Although there is burgeoning research on resilience in elite athletes, there has been no empirical investigation of resilience in elite coaches. The purpose of this study was to explore psychological resilience in world-class coaches and how they develop resilience in athletes. A longitudinal qualitative design was adopted due to the dynamic and temporal nature of resilience. Five Olympic medal–winning coaches (four males and one female) were interviewed twice over a 12-month swimming season. Reflexive thematic analysis was employed to analyze the data. Findings revealed 14 higher order themes, which were categorized into the following three general dimensions: coach stressors (managing the Olympic environment, preparation for major events, coach personal well-being, directing an organization); coach protective factors (progressive coaching, coaching support network, maintaining work/life balance, secure working environment, durable motivation, effective decision making); and enhancing resilience in athletes (developing a strong coach–athlete relationship, creating a facilitative environment, developing a resilience process, athlete individual factors). The results are presented to demonstrate the interplay between coach stressors and protective factors over time, which offers an original and significant contribution to the resilience literature by providing a unique insight into the dynamic and temporal nature of resilience in Olympic medal–winning coaches.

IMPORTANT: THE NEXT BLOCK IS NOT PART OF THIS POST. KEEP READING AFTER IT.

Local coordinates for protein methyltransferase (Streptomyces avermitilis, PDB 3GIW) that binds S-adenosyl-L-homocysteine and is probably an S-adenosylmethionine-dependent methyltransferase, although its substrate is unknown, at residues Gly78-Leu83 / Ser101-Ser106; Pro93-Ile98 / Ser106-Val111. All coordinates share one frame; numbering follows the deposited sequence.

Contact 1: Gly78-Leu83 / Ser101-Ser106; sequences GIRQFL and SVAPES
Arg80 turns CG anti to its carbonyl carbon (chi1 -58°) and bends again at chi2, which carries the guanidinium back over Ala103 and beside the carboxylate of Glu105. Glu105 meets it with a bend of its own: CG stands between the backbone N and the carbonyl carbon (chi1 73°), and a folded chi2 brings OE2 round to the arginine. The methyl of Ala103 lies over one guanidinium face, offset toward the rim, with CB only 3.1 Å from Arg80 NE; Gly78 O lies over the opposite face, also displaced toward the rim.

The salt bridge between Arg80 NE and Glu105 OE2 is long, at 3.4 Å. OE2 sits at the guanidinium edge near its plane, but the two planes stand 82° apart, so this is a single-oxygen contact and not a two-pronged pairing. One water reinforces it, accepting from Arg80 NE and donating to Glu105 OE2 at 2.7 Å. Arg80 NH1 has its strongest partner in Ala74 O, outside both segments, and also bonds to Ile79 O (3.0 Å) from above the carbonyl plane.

Mustafa Sarkar and Nathan K. Hilton
Amelia J. Carr, Philo U. Saunders, Laura A. Garvican-Lewis and Brent S. Vallance
Purpose: To quantify, for an elite-level racewalker, altitude training, heat acclimation and acclimatization, physiological data, and race performance from January 2007 to August 2008. Methods: The participant performed 7 blocks of altitude training: 2 “live high:train high” blocks at 1380 m (total = 22 d) and 5 simulated “live high:train low” blocks at 3000 m/600 m (total = 98 d). Prior to the 2007 World Championships and the 2008 Olympic Games, 2 heat-acclimation blocks of ~6 weeks were performed (1 session/week), with ∼2 weeks of heat acclimatization completed immediately prior to each 20-km event. Results: During the observation period, physiological testing included maximal oxygen uptake (VO2max, mL·kg−1·min−1), walking speed (km·h−1) at 4 mmol·L−1 blood lactate concentration [La−], body mass (kg), and hemoglobin mass (g), and 12 × 20-km races and 2 × 50-km races were performed. The highest VO2max was 67.0 mL·kg−1·min−1 (August 2007), which improved 3.1% from the first measurement (64.9 mL·kg−1·min−1, June 2007). The highest percentage change in any physiological variable was 7.1%, for 4 mmol·L−1 [La−] walking speed, improving from 14.1 (June 2007) to 15.1 km·h−1 (August 2007). Personal-best times for 20 km improved from (hh:mm:ss) 1:21:36 to 1:19:41 (2.4%) and from 3:55:08 to 3:39:27 (7.1%) in the 50-km event. The participant won Olympic bronze and silver medals in the 20- and 50-km, respectively. Conclusions: Elite racewalkers who regularly perform altitude training may benefit from periodized heat acclimation and acclimatization prior to major international competitions in the heat.
Abbey Thomas and Jeffrey B. Driban
Jennifer L. Rizzo